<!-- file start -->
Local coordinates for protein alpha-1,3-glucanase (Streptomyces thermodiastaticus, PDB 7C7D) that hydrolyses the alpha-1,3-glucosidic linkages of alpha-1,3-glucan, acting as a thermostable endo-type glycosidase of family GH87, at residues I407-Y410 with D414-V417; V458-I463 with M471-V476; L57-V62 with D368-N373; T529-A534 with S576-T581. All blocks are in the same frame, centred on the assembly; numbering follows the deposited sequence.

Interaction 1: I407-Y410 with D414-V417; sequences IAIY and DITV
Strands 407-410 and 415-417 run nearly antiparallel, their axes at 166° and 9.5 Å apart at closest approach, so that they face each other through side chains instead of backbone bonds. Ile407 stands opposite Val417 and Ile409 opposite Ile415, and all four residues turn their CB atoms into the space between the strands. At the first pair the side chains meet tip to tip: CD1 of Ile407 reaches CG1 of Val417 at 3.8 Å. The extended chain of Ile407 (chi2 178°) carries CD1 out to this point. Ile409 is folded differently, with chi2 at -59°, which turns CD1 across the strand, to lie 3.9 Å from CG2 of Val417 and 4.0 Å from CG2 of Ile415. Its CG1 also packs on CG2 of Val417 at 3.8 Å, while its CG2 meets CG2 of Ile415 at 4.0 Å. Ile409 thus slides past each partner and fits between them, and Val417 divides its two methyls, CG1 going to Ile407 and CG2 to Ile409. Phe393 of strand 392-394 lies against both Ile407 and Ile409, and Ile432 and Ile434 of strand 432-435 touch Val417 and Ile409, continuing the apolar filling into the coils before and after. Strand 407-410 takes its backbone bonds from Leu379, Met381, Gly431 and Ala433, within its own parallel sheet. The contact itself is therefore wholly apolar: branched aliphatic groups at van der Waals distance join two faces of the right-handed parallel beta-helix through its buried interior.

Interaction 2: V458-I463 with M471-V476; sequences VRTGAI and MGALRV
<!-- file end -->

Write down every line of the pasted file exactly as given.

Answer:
Local coordinates for protein alpha-1,3-glucanase (Streptomyces thermodiastaticus, PDB 7C7D) that hydrolyses the alpha-1,3-glucosidic linkages of alpha-1,3-glucan, acting as a thermostable endo-type glycosidase of family GH87, at residues I407-Y410 with D414-V417; V458-I463 with M471-V476; L57-V62 with D368-N373; T529-A534 with S576-T581. All blocks are in the same frame, centred on the assembly; numbering follows the deposited sequence.

Interaction 1: I407-Y410 with D414-V417; sequences IAIY and DITV
Strands 407-410 and 415-417 run nearly antiparallel, their axes at 166° and 9.5 Å apart at closest approach, so that they face each other through side chains instead of backbone bonds. Ile407 stands opposite Val417 and Ile409 opposite Ile415, and all four residues turn their CB atoms into the space between the strands. At the first pair the side chains meet tip to tip: CD1 of Ile407 reaches CG1 of Val417 at 3.8 Å. The extended chain of Ile407 (chi2 178°) carries CD1 out to this point. Ile409 is folded differently, with chi2 at -59°, which turns CD1 across the strand, to lie 3.9 Å from CG2 of Val417 and 4.0 Å from CG2 of Ile415. Its CG1 also packs on CG2 of Val417 at 3.8 Å, while its CG2 meets CG2 of Ile415 at 4.0 Å. Ile409 thus slides past each partner and fits between them, and Val417 divides its two methyls, CG1 going to Ile407 and CG2 to Ile409. Phe393 of strand 392-394 lies against both Ile407 and Ile409, and Ile432 and Ile434 of strand 432-435 touch Val417 and Ile409, continuing the apolar filling into the coils before and after. Strand 407-410 takes its backbone bonds from Leu379, Met381, Gly431 and Ala433, within its own parallel sheet. The contact itself is therefore wholly apolar: branched aliphatic groups at van der Waals distance join two faces of the right-handed parallel beta-helix through its buried interior.

Interaction 2: V458-I463 with M471-V476; sequences VRTGAI and MGALRV